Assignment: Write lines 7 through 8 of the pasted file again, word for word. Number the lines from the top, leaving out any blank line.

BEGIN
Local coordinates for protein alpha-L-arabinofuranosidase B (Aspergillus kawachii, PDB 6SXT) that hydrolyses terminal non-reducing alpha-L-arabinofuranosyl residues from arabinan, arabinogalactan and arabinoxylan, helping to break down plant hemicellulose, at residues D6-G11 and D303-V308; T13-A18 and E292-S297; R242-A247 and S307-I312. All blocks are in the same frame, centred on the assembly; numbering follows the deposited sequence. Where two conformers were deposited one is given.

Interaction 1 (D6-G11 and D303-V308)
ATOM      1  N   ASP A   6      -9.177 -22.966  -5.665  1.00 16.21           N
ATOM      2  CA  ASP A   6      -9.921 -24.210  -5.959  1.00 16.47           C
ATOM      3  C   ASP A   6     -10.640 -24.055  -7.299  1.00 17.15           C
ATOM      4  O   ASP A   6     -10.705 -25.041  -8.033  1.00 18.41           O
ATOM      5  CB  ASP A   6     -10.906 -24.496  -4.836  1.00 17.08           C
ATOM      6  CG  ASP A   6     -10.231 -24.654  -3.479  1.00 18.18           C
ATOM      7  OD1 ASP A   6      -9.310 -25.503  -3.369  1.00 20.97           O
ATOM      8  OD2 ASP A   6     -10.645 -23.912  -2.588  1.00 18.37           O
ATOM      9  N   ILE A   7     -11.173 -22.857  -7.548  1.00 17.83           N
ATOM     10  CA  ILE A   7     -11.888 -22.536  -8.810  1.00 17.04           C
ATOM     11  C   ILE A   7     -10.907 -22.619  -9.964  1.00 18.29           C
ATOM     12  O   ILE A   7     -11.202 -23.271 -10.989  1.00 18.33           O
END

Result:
ATOM      5  CB  ASP A   6     -10.906 -24.496  -4.836  1.00 17.08           C
ATOM      6  CG  ASP A   6     -10.231 -24.654  -3.479  1.00 18.18           C